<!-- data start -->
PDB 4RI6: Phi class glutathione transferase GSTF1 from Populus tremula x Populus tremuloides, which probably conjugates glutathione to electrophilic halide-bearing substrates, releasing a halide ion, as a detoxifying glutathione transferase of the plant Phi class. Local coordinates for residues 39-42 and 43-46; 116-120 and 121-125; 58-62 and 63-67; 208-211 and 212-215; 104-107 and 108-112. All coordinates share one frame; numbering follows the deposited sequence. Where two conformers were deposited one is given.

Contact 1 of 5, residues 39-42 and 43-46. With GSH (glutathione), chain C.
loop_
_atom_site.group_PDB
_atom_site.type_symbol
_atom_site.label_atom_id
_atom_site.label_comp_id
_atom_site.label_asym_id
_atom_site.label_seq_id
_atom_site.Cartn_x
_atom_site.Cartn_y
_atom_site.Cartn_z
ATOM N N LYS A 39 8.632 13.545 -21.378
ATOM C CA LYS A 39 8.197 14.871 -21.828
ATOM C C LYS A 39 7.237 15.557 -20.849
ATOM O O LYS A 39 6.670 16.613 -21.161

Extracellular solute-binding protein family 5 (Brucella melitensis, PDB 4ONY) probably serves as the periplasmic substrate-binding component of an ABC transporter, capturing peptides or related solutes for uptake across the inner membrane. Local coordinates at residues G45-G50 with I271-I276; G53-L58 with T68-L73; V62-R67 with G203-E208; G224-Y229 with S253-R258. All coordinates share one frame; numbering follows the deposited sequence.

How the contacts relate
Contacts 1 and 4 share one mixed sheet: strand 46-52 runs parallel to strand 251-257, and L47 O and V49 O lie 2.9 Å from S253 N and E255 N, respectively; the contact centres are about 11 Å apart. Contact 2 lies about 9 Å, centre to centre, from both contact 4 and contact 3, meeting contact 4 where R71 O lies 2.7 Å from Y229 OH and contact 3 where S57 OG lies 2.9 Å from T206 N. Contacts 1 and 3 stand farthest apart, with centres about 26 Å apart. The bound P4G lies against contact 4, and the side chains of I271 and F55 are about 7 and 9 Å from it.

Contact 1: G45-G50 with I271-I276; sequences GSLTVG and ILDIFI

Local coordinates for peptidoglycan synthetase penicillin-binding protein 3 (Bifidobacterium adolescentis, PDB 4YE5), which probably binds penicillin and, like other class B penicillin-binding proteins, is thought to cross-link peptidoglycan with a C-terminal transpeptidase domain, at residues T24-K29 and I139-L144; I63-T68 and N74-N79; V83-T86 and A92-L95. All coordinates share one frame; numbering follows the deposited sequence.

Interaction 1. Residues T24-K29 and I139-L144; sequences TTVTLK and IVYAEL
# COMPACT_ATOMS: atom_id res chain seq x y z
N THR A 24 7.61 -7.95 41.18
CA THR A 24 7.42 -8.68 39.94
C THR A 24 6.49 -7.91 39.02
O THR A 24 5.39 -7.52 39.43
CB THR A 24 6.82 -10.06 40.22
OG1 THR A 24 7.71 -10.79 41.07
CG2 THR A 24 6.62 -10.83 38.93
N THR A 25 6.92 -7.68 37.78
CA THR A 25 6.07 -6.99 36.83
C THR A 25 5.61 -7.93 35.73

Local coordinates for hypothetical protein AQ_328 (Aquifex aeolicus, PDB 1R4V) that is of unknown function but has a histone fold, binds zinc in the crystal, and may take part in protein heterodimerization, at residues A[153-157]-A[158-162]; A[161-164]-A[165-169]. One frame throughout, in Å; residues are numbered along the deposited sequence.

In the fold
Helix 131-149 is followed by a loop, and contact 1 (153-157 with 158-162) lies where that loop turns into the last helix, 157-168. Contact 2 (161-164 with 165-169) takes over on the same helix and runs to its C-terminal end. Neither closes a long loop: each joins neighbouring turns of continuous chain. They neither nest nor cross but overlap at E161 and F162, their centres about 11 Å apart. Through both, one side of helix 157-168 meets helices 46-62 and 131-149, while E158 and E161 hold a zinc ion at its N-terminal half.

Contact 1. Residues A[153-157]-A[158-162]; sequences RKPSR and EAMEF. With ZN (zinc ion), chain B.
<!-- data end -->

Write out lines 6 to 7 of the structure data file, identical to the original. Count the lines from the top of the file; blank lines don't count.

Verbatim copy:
_atom_site.label_atom_id
_atom_site.label_comp_id